SAP Has Managed A Turnaround After Léo Apotheker’s Departure
In February 2010, after Léo Apotheker resigned as CEO of SAP, I wrote a blog post with 10 predictions for the company for the remaining year. Although the new leadership mentioned again and again that this step would not have any influence on the company’s strategy, it was clear that further changes would follow, as it doesn’t make any sense to simply replace the CEO and leave everything else as is when problems were obviously growing bigger for the company.
I predicted that the SAP leadership change was just the starting point, the visible tip of an iceberg, with further changes to come. Today, one year later, I want to review these predictions and shed some light on 2010, which has become the “Turnaround Year For SAP.”
The 10 SAP Predictions For 2010 And Their Results (7 proved true / 3 proved wrong)
Last week, I attended the ONS (Offshore North Sea) 2010 conference, one of the world’s largest energy conferences, with more than 49,000 participants, in Stavanger, Norway. The conference theme was “energy for more people,” an important goal, not only to keep pace with the growth of the world’s population (expected to hit 9-plus billion people by 2050) but to fight poverty and increase living standards around the globe. However, soon after the opening ceremony by King Harald V, it became very clear from the first panel discussion that the path forward to achieve this goal has many facets and that the leaders of the world, including politicians, academics, business people, and other authorities, are far from reaching consensus on the right path today.
Conventional Energy Resources
Global energy demand will increase by ~45% within the next 20 years (according to the International Energy Agency), but what will the distribution of energy resources look like by 2030? Most scenarios predict that fossil fuels will continue to be the primary energy source, with oil and gas making up 65% of the total demand. To no one’s surprise, most of the presentations and exhibitions at ONS 2010 were therefore dedicated to the future of fossil fuels that can be combined into the following themes to satisfy the energy demand of tomorrow:
Unlocking new oil and gas reserves in the world. The concept seems to be straightforward: Overcome technical and political hurdles and drill deeper, faster, and more efficiently to carry exploration into new territories such as the Arctic or ultra-deep sea.
What matters to financial buyers depends on who they are and what they are buying. Our Technographics data shows that European customers with different profiles — for example, different sociodemographic or attitudinal profiles — care about different things when selecting financial services firms.
The report 'Why Europeans Choose Financial Firms' also shows that the influence of word of mouth on a customer's decision to select a financial services firm declines sharply with age. A striking 37% of customers ages 16 to 24 and 18% of customers ages 25 to 34 were influenced by their friends' or family's recommendations. On the other hand, nearly half of European financial buyers ages 65 or older chose a company for their most recent financial purchase partly because they already had a product or account there.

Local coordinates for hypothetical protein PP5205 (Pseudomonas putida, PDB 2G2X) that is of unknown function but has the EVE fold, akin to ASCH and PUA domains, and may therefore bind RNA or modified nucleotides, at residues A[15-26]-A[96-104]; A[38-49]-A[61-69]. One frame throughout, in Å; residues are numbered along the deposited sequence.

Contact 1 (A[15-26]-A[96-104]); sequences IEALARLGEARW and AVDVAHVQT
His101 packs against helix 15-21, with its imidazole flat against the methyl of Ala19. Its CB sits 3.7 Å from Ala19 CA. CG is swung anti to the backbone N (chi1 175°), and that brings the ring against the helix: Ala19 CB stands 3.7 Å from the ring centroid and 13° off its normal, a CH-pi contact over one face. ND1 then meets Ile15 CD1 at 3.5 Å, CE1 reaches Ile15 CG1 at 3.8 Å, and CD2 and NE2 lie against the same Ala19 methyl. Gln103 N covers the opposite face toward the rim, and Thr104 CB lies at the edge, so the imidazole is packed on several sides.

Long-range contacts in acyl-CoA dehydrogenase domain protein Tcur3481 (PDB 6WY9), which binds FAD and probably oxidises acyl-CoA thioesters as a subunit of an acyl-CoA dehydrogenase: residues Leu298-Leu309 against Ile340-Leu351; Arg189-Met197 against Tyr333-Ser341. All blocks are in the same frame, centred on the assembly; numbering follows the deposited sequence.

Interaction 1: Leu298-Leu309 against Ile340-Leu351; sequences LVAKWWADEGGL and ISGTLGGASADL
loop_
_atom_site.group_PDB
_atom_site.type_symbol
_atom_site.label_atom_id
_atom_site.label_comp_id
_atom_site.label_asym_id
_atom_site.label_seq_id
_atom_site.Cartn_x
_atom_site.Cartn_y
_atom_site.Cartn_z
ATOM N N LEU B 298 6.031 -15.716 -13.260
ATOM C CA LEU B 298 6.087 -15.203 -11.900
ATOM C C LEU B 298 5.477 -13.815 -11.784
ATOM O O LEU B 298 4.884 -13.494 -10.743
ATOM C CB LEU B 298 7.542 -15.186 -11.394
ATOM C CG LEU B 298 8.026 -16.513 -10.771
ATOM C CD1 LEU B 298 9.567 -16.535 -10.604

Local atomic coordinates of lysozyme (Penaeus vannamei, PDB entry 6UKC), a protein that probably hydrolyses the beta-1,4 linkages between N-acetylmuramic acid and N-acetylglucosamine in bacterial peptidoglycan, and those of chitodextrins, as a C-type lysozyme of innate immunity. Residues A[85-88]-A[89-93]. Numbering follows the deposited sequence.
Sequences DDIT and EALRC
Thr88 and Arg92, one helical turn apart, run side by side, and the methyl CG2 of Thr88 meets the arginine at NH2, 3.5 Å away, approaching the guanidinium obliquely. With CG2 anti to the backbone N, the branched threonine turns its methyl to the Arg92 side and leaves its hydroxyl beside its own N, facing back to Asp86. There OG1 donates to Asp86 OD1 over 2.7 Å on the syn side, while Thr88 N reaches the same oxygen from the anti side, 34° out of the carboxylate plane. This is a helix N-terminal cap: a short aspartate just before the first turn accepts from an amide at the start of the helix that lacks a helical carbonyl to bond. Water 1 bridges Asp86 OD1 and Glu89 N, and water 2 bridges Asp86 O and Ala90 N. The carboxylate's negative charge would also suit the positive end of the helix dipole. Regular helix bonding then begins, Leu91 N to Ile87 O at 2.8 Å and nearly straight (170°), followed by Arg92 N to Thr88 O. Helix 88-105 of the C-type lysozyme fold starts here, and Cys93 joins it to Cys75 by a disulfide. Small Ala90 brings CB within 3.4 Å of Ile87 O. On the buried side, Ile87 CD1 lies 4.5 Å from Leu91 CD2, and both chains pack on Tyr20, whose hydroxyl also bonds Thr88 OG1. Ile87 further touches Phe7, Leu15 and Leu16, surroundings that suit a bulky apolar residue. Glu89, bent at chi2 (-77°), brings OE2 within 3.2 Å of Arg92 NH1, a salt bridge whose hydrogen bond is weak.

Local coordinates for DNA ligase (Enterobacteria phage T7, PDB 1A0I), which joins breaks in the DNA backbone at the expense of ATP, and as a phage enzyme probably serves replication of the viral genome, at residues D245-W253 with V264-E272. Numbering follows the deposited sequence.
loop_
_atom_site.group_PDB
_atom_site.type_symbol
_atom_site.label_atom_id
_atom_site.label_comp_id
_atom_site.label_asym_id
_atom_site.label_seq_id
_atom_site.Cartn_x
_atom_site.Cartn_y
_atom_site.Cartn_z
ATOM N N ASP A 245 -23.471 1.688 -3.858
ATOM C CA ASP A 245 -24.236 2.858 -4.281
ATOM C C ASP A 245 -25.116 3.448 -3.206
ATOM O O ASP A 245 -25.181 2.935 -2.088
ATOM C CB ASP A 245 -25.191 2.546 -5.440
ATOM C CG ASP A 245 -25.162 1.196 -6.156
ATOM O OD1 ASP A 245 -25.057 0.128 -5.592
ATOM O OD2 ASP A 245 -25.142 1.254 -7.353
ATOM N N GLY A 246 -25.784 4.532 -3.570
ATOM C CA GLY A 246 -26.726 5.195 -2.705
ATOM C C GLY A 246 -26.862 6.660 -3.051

In the past few months, I've regularly posted Data Digests on people's online shopping behavior. However, not every Internet user actually buys products online. Our Technographics® data shows that about 57% of European Internet users and about two-thirds of US online adults have purchased something online in the past three months. Concerns about privacy, delivery, and returns keep the others from making a purchase; women feel more strongly about delivery costs and the need to see (and feel) the product before they buy than men do.
When asked what would motivate them to start purchasing products or services online, lower shipping costs (43%), lower online prices (42%), and the ability to return products easily (27%) top the list. Retailers have to make the cross-channel shopping experience as easy as possible to cater to the needs of those online consumers who do research products but don't purchase them online — yet.
Seventy-seven percent of online consumers have Internet, TV, and phone services. Data from our North American Technographics Mobile And Telecom Online Survey, Q3 2009 shows that of this group, about a third receive all three services within a bundle. Consumers who have a triple-play contract have a higher household income and are more likely to have children.
Payment preferences still vary widely across European countries. Data from our European Technographics Retail, Customer Experience, And Travel Online Survey, Q3 2009 shows that payment patterns are partly determined by whether domestic debit cards can be used to shop online. In markets where debit cards work online, they are the most popular online payment method. In markets where debit cards don’t work online, online shoppers seek alternatives. Online payment services like PayPal are on the rise in Europe: 36% of online buyers regularly used PayPal in 2009 compared with 26% in 2006, while cash on delivery is used less.